Google is changing. Recently, John Wiley, a search designer for Google conceded that around 15% of daily searches on Google are focused on search terms that have not been encountered before by the search engine. This means that a staggering 500 million results a day are being produced on the back of no previous experience by effectively a robot!
Google Matchmaking Services
Google is effectively nothing more than a sophisticated matchmaker. It takes a look at the search, and sifts through options to give what it feels like might be the best answers. There’s no doubt though that this is an imprecise process, and we only have to conduct a handful of searches ourselves to see that we don’t always get the results that we hope for.
The Struggle for Google
If we look at things from the other side though, it’s easy to see how hard things must be for Google. Take for example a producer of running trainers. If you are trying to get noticed on the internet, you have to make sure that people have enough ways of finding your products. This means marketing your running shoes as trainers, sneakers, running shoes, cross trainers, sports shoes and goodness knows what else to second guess how people will attempt to find your products. This doesn’t even take into account the various different types of specific trainers that are on the market, and how each individual might search for them. We’re getting into needle in a haystack territory here, and this is of course a good way to highlight just how hit and miss the whole operation surely is.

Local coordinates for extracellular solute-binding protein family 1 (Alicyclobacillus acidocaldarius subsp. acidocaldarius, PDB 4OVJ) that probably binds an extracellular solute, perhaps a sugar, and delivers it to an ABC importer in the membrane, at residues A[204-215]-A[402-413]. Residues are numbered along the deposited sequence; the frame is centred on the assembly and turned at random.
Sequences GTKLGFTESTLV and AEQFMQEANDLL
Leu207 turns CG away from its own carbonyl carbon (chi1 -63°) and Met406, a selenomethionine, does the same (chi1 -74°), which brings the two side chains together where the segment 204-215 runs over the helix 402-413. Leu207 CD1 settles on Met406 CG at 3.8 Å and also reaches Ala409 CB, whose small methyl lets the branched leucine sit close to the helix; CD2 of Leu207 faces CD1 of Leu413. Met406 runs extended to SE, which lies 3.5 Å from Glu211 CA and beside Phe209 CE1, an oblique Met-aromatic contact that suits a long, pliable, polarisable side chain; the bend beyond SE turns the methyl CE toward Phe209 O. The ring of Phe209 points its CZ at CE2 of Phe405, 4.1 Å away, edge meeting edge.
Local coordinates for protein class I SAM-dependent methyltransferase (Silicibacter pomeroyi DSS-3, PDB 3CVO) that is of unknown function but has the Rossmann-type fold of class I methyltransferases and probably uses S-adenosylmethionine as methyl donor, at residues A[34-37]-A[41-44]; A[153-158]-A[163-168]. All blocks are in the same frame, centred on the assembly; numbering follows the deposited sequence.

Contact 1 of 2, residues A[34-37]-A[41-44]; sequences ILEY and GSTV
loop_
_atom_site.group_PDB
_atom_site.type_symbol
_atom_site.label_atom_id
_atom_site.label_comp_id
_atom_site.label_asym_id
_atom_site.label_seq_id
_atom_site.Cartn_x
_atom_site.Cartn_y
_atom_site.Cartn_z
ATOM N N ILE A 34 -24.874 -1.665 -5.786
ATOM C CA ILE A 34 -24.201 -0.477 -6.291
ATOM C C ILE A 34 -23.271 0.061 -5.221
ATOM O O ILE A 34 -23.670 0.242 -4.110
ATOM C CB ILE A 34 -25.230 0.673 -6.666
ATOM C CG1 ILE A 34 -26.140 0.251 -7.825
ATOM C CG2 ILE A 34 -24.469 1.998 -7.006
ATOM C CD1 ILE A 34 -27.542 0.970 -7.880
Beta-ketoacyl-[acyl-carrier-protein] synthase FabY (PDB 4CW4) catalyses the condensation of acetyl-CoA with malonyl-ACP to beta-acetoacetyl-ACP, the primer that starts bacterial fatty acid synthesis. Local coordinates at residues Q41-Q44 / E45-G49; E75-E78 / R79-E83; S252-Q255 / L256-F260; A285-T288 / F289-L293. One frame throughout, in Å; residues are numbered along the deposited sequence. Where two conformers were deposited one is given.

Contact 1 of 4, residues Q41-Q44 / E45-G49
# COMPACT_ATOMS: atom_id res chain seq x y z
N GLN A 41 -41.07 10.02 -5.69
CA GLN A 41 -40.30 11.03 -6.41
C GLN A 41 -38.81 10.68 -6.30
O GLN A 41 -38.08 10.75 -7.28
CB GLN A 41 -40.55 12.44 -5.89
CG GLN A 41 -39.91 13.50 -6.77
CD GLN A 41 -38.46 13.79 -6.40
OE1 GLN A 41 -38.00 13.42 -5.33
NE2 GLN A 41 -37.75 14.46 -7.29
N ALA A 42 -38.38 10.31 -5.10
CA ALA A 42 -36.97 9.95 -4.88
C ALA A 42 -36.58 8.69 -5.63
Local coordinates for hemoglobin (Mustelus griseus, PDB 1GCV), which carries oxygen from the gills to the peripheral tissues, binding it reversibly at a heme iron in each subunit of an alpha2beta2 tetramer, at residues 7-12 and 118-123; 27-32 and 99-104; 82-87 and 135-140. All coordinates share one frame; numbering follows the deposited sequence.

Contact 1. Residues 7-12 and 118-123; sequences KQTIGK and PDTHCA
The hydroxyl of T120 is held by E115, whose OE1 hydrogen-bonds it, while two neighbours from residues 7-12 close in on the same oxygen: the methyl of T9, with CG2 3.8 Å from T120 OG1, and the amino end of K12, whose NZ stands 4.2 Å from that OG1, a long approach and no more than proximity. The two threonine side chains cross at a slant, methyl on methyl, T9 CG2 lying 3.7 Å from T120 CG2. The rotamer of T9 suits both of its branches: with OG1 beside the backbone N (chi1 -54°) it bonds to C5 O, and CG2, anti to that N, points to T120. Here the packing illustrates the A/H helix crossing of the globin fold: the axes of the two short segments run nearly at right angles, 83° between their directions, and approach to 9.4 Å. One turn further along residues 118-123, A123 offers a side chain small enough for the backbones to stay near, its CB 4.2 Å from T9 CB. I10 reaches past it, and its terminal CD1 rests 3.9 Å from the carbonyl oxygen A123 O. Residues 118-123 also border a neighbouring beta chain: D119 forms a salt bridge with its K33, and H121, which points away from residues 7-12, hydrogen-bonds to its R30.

The Semantic Web
It’s easy to see no way around this, but we can expect the ‘Semantic Web’, which is looming large on the horizon, is likely to change everything. Semantic search does not just piece things together from general experience of previous searches. It works by understanding what the searcher is looking for, and this information is gleaned by Google by paying close attention to search history from that individual over a period of time.
How to Prepare For the Semantic Web
Of course, when it comes to preparing a website for semantic search, there’s not much we can do about understanding every individual and how they search – that would be impossible. What we can do though, is make sure that the websites we deal with are as easy to understand as possible. We can learn to highlight exactly what is necessary for Google to understand in an instant whether or not we are a good match for Simon in Scotland, who has been searching for cross country running shoes in a size 10 between £40 and £50 for the last four weeks.
For your site to be fully understood by Google from outside of the usual keyword parameters, we need website copy which gives a full and easily digestible explanation of what the website is all about and what it does. We have to try to express what needs the site can fulfil and what information pertains. To supplement this it’s essential that you establish a foothold in social media which backs up what you are saying on your website. This will of course involve the usual culprits such as Facebook, Twitter, Google+, and any others that may be particularly suitable for your niche. In addition, social interaction needs to be high, with conversation regarding your website, the services you offer and the products you stock prevalent in any engagement.
Only minor adjustments are required, but with these could come real success. The internet is changing to something that is more fluid and potentially more rewarding for people using it. This relies on two things – the success of Google’s implementation of semantic search and your optimisation for semantic search.
Adam Livermore, Marketing Consultant for Consult 3, strongly believes that the web is an ever changing place which demands our respect and attention!